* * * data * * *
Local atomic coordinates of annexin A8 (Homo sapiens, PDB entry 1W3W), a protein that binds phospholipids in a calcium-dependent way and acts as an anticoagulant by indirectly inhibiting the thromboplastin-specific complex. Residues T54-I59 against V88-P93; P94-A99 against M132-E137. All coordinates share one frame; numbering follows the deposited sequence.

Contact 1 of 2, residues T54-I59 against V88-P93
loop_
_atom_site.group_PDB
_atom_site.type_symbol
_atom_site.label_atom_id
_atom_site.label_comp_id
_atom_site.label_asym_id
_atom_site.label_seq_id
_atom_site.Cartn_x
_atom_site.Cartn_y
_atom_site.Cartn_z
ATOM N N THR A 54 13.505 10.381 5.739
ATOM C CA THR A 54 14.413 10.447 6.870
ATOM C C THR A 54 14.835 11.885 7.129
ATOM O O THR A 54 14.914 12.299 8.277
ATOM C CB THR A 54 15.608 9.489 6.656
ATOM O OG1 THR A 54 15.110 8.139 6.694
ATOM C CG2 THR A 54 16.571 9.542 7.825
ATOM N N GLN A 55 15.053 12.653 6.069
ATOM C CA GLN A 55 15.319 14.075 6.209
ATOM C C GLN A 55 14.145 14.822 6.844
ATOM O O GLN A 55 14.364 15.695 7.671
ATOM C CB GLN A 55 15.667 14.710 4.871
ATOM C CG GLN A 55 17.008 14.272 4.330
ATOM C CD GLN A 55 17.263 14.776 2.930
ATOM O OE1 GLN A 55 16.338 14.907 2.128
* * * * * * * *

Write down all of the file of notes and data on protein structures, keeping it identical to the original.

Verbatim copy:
Local atomic coordinates of annexin A8 (Homo sapiens, PDB entry 1W3W), a protein that binds phospholipids in a calcium-dependent way and acts as an anticoagulant by indirectly inhibiting the thromboplastin-specific complex. Residues T54-I59 against V88-P93; P94-A99 against M132-E137. All coordinates share one frame; numbering follows the deposited sequence.

Contact 1 of 2, residues T54-I59 against V88-P93
loop_
_atom_site.group_PDB
_atom_site.type_symbol
_atom_site.label_atom_id
_atom_site.label_comp_id
_atom_site.label_asym_id
_atom_site.label_seq_id
_atom_site.Cartn_x
_atom_site.Cartn_y
_atom_site.Cartn_z
ATOM N N THR A 54 13.505 10.381 5.739
ATOM C CA THR A 54 14.413 10.447 6.870
ATOM C C THR A 54 14.835 11.885 7.129
ATOM O O THR A 54 14.914 12.299 8.277
ATOM C CB THR A 54 15.608 9.489 6.656
ATOM O OG1 THR A 54 15.110 8.139 6.694
ATOM C CG2 THR A 54 16.571 9.542 7.825
ATOM N N GLN A 55 15.053 12.653 6.069
ATOM C CA GLN A 55 15.319 14.075 6.209
ATOM C C GLN A 55 14.145 14.822 6.844
ATOM O O GLN A 55 14.364 15.695 7.671
ATOM C CB GLN A 55 15.667 14.710 4.871
ATOM C CG GLN A 55 17.008 14.272 4.330
ATOM C CD GLN A 55 17.263 14.776 2.930
ATOM O OE1 GLN A 55 16.338 14.907 2.128